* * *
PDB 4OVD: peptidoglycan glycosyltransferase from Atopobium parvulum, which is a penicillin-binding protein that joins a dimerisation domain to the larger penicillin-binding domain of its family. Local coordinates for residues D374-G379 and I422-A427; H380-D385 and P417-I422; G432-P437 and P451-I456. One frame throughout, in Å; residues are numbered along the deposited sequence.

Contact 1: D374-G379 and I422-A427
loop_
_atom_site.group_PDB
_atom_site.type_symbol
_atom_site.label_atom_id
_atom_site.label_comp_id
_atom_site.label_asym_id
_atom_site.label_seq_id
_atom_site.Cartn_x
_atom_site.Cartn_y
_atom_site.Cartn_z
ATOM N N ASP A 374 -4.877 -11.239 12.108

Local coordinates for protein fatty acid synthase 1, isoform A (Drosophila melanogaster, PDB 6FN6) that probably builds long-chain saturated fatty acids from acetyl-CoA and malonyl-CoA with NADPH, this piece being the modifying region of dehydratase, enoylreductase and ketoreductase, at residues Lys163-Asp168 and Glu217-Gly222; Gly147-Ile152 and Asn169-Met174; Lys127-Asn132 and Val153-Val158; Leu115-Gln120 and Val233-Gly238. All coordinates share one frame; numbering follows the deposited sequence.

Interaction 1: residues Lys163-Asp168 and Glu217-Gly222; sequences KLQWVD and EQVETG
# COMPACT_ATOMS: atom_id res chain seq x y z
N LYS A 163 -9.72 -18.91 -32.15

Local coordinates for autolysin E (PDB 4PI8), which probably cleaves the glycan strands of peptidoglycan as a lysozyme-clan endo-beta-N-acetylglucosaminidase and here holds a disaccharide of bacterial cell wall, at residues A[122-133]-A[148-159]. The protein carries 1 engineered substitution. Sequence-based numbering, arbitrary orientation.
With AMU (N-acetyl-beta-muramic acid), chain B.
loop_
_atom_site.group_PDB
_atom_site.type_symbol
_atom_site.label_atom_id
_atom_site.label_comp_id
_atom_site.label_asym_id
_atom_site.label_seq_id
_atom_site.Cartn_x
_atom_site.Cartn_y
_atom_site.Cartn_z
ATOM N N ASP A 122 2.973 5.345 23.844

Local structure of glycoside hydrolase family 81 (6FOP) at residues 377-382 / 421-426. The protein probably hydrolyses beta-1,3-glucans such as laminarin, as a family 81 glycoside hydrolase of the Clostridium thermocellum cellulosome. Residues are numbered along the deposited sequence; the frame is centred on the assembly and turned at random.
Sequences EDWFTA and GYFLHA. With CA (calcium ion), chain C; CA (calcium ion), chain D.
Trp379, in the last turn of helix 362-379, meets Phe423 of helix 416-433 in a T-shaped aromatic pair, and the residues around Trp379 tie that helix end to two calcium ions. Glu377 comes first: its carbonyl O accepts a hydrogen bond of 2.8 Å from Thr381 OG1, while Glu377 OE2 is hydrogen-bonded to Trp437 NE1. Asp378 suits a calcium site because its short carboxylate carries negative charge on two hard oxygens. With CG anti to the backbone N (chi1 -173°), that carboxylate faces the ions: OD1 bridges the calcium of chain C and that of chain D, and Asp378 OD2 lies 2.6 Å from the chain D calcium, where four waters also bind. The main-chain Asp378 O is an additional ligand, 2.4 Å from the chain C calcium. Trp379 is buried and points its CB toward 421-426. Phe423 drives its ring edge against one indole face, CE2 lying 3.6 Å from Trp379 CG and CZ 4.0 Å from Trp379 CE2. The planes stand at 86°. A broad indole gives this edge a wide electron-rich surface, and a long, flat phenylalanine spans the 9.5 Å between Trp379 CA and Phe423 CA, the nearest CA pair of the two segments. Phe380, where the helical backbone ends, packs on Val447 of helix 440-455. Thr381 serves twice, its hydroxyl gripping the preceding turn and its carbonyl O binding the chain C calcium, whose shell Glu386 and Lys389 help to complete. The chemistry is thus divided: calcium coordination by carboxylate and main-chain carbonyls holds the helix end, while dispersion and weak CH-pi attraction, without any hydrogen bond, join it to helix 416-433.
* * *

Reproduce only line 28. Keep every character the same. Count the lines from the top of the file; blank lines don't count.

_atom_site.Cartn_y